Hiking the Continental Divide Trail

A line that separates the accumulated water flowing from mountain peaks to a continent is called a continental divide. In mountainous countries, a divide may stretch along mountain ridges and peaks. It is sometimes called a dividing range.

The Great Divide or Continental Divide found in the North and South American continent separates the watersheds of the Pacific Ocean from the Atlantic Ocean.

Along the continental divide lies the Continental Divide Trail, also famously known as the "King of Trails". It is a 3,100-mile (5,000 kilometers) challenging thru-hike for hiking fanatics. The trail:

•    traverses the highest point of the Rocky Mountains starting from Canada to Mexico all the way through the states of Montana, Idaho, Wyoming, Colorado and New Mexico
•    passes through 8 Bureau of Land Management Resource areas, 1 National Monument, 20 Wilderness, 3 National Parks and 25 National Forests
•    highest point is 14,270 feet at Grays Peak, Colorado with a lowest point of 3,900 feet at Columbus, New Mexico
•    intersects with Hudson Bay, Atlantic Ocean and Pacific Ocean, also called the Triple Divide Peak of Montana
•    average elevation is more than 11,000 feet
•    the Continental Divide Trail takes nearly 6 months or half of a year to complete at a pace of 17 miles per day
•    passes through ancient and historic sites like centuries old Indian grinding holes and petroglyphs in New Mexico

The CDT is one of the famous three long distance thru-hikes in the United States. It also has the most remote wilderness and the most spectacular mountain scenery. Commonly called one of the “Triple Crown Trails”, the other two are the Appalachian Trail and the Pacific Crest Trail.

The Continental Divide Trail is a work-in-progress because many areas are still undefined. It will all depend on the hiker to find the correct route by choosing his navigation tools smartly.

Professional hikers planning for a thru-hike should prepare themselves physically to endure the tough six months, 17 miles trek a day.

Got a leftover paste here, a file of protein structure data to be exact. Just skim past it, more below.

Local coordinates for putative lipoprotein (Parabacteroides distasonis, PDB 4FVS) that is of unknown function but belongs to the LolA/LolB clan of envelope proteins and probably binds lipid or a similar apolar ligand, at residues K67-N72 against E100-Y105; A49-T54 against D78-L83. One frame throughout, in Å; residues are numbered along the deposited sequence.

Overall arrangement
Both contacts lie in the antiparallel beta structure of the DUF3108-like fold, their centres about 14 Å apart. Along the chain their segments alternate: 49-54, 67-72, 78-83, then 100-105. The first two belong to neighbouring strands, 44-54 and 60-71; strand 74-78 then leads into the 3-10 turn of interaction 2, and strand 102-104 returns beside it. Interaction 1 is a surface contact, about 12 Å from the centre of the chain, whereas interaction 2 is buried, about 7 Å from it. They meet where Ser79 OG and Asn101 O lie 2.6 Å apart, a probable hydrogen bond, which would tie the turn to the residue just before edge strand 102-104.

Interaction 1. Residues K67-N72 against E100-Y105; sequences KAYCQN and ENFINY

Water is a precious commodity while hiking the Continental Divide Trail. Other parts of the trail run in boundless dry lands and mountains without means to fresh water. A hiker needs at least 2 to 3 liters of water a day to replenish fluid loss brought about by the strenuous, long hike.

Next to water, extra battery for Android phone and solar charger is necessary.

Cell phone signal in the Continental Divide Trail is nearly impossible because either the trails are too remote or the signals are blocked by the mountains.

Nevertheless, Android GPS phones can still function as GPS even in areas without network coverage as long as maps are stored in the phone before the start of the trail. Some apps for Android GPS phones like BackCountry Navigator can download stored maps from the phone memory and view custom waypoints even without a cell phone signal.

GPS is more accurate and convenient than a compass and map packs. Viewing a topo map offline using an Android GPS phone is possible. Topographic maps from U.S.G.S. are recommended as ideal because it shows the terrain detail.

Upload a U.S.G.S. topo map in your phone before you hike and use BackCountry Navigator app to view it while on trail. Location is very important when hiking the CDT. BackCountry Navigator Android hiking app will not fail you in one of the most fulfilling hikes of your life.